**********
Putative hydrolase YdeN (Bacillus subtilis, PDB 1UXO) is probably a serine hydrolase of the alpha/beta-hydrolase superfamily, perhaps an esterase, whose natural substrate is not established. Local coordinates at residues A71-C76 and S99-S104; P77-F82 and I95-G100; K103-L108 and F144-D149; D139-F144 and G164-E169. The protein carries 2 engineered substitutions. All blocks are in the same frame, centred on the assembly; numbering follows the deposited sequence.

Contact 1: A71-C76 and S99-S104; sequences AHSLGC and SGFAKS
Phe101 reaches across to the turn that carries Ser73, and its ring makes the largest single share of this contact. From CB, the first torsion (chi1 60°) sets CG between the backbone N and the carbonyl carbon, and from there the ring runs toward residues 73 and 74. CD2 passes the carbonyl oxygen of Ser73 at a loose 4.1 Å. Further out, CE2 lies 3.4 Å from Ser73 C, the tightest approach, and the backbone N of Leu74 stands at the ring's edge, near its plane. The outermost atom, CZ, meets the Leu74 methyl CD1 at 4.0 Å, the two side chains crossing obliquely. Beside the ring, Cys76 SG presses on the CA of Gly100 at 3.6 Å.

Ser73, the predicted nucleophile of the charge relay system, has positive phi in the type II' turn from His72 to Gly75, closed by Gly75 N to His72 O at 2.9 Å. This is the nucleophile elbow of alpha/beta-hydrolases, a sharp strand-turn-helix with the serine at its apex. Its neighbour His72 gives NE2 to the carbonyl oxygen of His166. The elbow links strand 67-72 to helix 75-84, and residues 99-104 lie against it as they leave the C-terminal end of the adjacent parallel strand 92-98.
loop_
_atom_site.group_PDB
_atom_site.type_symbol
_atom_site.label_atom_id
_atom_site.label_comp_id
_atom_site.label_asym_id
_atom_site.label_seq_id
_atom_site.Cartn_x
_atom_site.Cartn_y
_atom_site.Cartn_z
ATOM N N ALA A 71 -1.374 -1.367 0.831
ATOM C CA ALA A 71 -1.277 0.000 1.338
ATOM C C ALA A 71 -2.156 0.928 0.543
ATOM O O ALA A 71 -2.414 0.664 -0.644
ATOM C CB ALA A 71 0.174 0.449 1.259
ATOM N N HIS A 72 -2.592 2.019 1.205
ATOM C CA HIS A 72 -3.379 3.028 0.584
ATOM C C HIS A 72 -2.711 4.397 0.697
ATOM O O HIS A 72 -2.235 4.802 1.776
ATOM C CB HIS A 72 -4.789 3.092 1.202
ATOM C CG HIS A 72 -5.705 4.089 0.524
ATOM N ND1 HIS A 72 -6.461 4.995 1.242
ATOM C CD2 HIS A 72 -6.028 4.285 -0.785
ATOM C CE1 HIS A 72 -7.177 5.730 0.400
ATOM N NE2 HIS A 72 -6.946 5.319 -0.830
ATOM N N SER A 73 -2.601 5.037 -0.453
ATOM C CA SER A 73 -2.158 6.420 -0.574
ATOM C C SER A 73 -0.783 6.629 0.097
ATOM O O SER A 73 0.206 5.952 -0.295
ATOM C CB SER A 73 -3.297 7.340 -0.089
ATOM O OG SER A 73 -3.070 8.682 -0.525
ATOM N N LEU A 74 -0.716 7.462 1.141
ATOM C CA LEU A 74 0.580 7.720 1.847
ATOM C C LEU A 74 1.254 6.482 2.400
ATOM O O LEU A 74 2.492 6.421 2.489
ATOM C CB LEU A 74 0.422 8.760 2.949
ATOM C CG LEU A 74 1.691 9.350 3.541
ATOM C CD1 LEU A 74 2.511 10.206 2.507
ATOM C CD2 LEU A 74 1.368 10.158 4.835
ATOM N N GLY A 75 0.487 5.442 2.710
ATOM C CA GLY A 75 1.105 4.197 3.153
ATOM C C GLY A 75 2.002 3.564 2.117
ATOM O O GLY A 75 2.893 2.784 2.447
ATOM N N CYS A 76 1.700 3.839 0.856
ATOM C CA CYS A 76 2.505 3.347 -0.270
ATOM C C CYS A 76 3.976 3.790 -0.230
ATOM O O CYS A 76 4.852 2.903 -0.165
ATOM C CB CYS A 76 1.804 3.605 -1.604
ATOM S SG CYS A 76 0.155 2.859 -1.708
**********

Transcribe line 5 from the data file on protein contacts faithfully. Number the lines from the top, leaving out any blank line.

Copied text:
loop_